“Ghazal is obsessive (did I say that yet?). Ghazal is obsessive”: on the ghazal, pt. 5

October 9, 2018 § Leave a comment


Ghazal wants loss. Ghazal loves a wasteland where the sun has, not quite, set. Ghazal resists adjectives, similes. Ghazal is this, is that. Ghazal demands allusions because ghazal is history, lineage, the remembered face. Ghazal craves the Anglo-Saxon. Ghazal says — repeat after me: love, dark, light, shadows, hands, mouth, lips, seed, tears, scars, flower, seasons, words. Ghazal withholds. Ghazal, a — rebel, an iconoclast, clings with all its might to the Newtonian universe. Ghazal talks to itself. Ghazal has faith in the simple. Ghazal speaks or doesn’t. Ghazal adores a trinity. Ghazal is obsessive (did I say that yet?). Ghazal is obsessive.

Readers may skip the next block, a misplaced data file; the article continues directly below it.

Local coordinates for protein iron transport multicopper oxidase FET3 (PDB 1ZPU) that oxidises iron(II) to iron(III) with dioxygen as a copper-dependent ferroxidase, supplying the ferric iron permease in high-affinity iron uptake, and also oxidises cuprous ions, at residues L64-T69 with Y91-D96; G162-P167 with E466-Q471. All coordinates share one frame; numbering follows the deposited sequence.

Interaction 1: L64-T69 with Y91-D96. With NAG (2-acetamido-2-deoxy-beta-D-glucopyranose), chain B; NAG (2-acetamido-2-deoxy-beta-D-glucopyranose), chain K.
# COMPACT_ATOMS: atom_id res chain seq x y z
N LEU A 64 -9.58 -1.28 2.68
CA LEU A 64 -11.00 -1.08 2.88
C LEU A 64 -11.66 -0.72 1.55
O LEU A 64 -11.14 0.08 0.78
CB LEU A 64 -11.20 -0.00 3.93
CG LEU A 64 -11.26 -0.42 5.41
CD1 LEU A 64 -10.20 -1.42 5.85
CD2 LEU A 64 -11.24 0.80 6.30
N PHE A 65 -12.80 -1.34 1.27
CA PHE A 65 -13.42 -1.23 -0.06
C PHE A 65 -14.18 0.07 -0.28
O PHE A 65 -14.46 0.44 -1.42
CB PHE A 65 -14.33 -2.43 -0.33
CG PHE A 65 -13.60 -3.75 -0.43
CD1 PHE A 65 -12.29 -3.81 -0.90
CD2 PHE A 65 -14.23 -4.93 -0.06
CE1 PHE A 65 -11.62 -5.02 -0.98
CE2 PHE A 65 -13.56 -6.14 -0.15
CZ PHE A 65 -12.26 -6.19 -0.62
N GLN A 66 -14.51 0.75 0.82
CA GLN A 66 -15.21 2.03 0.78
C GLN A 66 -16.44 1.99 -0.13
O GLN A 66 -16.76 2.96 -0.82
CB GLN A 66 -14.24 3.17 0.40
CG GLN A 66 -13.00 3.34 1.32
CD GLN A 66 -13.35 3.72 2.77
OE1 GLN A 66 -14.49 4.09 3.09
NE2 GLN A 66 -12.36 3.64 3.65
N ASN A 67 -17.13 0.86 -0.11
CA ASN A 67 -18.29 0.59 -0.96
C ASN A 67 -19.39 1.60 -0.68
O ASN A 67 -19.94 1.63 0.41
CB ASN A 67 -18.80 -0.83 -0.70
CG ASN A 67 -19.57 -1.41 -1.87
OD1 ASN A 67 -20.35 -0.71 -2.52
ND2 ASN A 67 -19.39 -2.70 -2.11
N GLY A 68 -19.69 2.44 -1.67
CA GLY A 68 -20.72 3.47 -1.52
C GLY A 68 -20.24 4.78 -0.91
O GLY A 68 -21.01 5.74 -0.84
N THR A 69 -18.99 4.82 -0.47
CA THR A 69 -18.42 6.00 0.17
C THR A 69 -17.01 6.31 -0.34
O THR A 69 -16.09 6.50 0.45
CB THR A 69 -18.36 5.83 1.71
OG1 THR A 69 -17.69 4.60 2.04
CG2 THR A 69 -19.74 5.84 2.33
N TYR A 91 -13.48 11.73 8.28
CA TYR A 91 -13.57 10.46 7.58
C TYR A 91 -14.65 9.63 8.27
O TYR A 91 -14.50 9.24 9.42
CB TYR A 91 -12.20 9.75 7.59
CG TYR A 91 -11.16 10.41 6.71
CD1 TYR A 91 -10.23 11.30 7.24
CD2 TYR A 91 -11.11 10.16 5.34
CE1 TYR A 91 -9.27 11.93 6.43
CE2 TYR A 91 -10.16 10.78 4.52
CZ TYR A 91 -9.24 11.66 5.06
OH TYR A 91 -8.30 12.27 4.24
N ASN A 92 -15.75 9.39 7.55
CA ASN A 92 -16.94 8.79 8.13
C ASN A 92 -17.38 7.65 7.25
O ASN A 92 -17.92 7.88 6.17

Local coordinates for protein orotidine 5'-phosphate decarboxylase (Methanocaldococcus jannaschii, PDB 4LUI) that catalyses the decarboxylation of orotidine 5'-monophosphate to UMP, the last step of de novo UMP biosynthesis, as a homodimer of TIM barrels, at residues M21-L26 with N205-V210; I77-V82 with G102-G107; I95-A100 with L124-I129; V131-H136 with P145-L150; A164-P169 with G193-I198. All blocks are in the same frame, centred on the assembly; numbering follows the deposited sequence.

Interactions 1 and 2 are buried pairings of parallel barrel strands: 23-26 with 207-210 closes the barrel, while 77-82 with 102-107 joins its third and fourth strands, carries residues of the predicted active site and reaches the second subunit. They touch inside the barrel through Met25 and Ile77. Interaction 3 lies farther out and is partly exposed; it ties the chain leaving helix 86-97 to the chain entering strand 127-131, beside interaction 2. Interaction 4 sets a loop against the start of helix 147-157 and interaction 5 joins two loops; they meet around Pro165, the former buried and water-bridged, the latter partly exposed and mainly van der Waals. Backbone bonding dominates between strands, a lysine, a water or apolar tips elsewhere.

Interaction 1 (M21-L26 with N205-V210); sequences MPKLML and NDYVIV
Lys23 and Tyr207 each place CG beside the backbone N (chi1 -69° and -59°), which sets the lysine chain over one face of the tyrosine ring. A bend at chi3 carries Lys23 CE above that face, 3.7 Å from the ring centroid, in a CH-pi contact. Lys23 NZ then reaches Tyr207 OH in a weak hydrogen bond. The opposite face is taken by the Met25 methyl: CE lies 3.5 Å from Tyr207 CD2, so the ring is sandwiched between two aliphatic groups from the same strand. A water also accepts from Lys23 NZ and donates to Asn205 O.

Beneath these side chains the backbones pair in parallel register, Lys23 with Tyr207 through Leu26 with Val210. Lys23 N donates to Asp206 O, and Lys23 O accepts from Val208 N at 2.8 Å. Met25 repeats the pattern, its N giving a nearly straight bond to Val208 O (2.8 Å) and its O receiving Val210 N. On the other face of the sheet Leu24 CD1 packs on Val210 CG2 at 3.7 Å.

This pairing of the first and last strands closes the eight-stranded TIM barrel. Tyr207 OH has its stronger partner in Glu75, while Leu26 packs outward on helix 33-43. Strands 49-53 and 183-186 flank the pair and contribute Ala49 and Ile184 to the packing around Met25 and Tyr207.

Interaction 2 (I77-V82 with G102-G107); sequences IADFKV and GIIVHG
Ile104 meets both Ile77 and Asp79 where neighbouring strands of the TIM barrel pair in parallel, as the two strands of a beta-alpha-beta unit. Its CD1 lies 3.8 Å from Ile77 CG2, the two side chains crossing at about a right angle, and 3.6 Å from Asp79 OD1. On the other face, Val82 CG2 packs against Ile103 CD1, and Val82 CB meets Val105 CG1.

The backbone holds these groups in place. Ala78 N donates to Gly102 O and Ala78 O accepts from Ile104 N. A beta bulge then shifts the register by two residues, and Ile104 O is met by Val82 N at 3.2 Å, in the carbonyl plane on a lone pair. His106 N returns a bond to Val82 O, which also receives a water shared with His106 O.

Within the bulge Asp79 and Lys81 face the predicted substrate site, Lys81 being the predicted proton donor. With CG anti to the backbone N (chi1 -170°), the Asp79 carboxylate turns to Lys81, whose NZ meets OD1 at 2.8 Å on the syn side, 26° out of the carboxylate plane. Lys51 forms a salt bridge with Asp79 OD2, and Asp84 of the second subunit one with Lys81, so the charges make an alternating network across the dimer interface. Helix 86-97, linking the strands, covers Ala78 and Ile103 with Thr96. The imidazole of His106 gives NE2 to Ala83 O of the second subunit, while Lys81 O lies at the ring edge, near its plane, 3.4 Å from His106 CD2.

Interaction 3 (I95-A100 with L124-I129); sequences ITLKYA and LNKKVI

–Catherine Owen, from Shall: ghazals, p.18*

*lucky find during one of my trips to Edmonton this summer¬†in The Edmonton Bookstore¬†(one of the best used poetry selections, with a particular focus on Canadian poetry, that I’ve ever seen; one of my favourite poets).

  1. “Two crows on a globe of light / If I could dip my pen in their wings.”
  2. Decayed plant matter to peat to lignite to sub-bitumous coal to bitumous coal to anthracite, condensed over millions of years.
  3. Liquorice, licorice, sweet root.
  4. Snowfall on Desolation. Night sky over Lightning Creek.

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